Macron in Chad for Christmas dinner with Barkhane troops
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French President Emmanuel Macron is to spend the weekend in N’Djamena, Chad to celebrate part of the festive period with troops serving as part of the Barkhane force, and to meet Chadian President Idriss Deby.
Macron is expected to spend Saturday on the N’Djamena military base with some 1,000 French soldiers and share pre-Christmas dinner with them, according to the AFP news agency. The food will be prepared by Guillaume Gomez, the Elysée Palace’s chef.
Elysée Chef Gomez tweeted photos of provisions for shipment to Chad for Christmas dinner.
The French president also spent last year with some 500 members of the Barkhane force based in Niamey, Niger. Some see this trip as further underlining the strategic importance for France of the Sahel-Sahara region notably in terms of diplomacy, security and migration.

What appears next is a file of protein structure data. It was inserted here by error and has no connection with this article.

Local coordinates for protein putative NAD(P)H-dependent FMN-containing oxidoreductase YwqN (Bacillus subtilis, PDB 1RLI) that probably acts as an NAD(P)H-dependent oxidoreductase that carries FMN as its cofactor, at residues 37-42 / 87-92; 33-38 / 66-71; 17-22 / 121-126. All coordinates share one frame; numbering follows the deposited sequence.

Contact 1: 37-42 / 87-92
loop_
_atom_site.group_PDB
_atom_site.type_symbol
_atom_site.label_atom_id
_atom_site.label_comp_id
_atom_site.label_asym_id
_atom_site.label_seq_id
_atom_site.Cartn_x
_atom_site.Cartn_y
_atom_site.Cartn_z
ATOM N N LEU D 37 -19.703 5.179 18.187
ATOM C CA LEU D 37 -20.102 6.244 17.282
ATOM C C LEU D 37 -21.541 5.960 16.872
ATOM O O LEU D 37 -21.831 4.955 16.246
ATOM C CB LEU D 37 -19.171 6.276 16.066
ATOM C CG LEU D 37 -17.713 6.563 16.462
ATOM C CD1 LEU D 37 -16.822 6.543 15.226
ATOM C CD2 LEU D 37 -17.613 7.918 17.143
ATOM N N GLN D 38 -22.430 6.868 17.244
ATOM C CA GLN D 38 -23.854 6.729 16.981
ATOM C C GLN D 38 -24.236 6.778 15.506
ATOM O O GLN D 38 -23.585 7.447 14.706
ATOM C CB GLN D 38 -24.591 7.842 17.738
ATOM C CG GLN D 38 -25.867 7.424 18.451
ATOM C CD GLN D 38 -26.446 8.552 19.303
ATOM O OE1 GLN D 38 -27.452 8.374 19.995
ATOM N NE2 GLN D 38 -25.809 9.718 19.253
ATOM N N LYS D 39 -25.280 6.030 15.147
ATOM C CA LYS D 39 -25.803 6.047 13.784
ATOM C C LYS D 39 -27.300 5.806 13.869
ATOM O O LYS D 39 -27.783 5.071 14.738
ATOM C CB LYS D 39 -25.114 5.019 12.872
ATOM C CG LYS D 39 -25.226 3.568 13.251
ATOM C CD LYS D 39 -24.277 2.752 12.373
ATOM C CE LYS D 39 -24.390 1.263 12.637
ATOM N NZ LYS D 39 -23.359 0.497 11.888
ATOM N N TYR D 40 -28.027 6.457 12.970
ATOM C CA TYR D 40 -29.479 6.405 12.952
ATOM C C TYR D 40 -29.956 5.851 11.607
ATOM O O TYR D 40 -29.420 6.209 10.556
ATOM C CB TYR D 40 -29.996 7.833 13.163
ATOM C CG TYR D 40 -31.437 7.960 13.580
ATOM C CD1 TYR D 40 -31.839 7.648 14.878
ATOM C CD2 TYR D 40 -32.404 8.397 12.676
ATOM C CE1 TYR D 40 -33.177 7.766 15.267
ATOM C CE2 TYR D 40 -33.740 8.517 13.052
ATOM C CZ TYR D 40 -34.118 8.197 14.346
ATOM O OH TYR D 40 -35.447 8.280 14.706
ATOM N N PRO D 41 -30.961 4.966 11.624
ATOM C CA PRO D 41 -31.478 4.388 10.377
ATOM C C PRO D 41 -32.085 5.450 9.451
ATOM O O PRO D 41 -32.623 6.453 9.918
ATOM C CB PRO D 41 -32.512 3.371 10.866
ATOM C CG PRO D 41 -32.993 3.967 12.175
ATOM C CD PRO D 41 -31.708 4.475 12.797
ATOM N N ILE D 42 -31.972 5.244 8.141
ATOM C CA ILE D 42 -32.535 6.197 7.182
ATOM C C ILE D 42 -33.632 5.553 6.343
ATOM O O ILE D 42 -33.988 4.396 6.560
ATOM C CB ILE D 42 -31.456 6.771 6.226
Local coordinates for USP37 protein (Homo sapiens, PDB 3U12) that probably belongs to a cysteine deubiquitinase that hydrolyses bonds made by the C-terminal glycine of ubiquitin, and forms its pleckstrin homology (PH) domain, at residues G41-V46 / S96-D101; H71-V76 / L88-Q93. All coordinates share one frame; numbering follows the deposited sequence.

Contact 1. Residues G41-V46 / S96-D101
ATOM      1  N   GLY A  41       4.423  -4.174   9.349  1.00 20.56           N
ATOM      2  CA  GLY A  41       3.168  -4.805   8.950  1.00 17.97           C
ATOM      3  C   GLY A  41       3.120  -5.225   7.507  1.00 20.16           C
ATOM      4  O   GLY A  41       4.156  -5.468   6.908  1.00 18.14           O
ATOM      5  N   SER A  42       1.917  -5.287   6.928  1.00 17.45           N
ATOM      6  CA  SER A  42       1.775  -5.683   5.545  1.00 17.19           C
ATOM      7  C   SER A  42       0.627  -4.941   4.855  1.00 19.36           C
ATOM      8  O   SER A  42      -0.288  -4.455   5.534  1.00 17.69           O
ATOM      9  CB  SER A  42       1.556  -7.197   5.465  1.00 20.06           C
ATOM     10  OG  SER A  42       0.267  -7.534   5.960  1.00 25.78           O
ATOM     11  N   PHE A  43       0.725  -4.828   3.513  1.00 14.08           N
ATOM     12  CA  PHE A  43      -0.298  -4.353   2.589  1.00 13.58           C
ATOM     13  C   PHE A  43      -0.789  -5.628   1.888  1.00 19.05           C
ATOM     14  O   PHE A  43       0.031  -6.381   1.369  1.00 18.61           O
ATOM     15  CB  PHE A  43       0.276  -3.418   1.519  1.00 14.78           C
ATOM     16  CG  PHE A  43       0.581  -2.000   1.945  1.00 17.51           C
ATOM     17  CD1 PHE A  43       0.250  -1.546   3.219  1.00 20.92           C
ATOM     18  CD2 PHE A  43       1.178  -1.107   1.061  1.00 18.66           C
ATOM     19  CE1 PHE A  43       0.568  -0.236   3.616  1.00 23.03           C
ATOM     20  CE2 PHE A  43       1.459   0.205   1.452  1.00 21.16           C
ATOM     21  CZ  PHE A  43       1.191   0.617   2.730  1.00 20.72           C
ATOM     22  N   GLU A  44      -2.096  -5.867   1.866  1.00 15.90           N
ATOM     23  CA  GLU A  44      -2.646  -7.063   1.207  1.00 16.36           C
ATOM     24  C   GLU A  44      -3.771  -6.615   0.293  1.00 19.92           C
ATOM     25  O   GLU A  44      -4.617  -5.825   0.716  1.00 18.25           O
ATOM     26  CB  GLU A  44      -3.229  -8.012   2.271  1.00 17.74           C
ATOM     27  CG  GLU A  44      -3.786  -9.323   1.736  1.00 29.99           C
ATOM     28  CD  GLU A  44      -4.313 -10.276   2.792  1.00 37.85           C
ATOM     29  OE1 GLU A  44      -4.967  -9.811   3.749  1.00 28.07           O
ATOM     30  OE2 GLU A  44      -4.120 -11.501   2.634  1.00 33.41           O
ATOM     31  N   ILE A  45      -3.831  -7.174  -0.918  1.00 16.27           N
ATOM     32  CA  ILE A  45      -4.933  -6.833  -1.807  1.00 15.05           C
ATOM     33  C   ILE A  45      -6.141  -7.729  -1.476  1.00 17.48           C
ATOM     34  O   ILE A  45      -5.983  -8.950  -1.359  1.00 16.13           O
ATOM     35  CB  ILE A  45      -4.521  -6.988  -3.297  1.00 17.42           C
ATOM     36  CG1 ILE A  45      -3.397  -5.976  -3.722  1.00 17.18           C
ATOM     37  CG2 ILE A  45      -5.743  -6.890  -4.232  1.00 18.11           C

Macron, along with French Defence Minister Florence Parly, is expected to meet Barkhane force commander General Frédéric Blachon, AFP reported.
The French government’s objective is to strengthen its partnership with the new anti-jihadist force of the G5 Sahel supported by Mauritania, Niger, Mali, Burkina Faso and Chad.
Barkhane boasts some 4,500 French soldiers. It was launched in 2014 aiming to fight back armed groups in the region.
Jihadist groups have been largely chased out of northern Mali by the French military intervention, however they have regained territory in central Mali.
Security overriding development
Some NGOs have been critical of the French government’s overriding focus on security and lack of engagement in terms of development.
“Securing is not developing,” said Robin Guittard, spokesperson for Oxfam France. “There are significant needs in terms of security in Chad as well as in the rest of the region, but development aid must first and foremost respond to the needs of the people and not the security objectives of governments.”
Macron met Burkina Faso’s President Roch Marc Christian Kaboré in Paris on Monday. The French president assured Kaboré that France would remain engaged in the Sahel “until the victory is complete”.
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